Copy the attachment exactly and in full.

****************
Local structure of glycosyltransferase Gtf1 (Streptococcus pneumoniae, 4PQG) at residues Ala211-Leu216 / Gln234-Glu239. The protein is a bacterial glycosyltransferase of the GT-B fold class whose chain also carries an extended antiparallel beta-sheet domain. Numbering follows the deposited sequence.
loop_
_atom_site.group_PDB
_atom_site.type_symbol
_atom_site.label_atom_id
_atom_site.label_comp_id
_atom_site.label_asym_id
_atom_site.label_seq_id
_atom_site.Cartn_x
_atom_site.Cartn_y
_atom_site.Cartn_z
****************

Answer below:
Local structure of glycosyltransferase Gtf1 (Streptococcus pneumoniae, 4PQG) at residues Ala211-Leu216 / Gln234-Glu239. The protein is a bacterial glycosyltransferase of the GT-B fold class whose chain also carries an extended antiparallel beta-sheet domain. Numbering follows the deposited sequence.
loop_
_atom_site.group_PDB
_atom_site.type_symbol
_atom_site.label_atom_id
_atom_site.label_comp_id
_atom_site.label_asym_id
_atom_site.label_seq_id
_atom_site.Cartn_x
_atom_site.Cartn_y
_atom_site.Cartn_z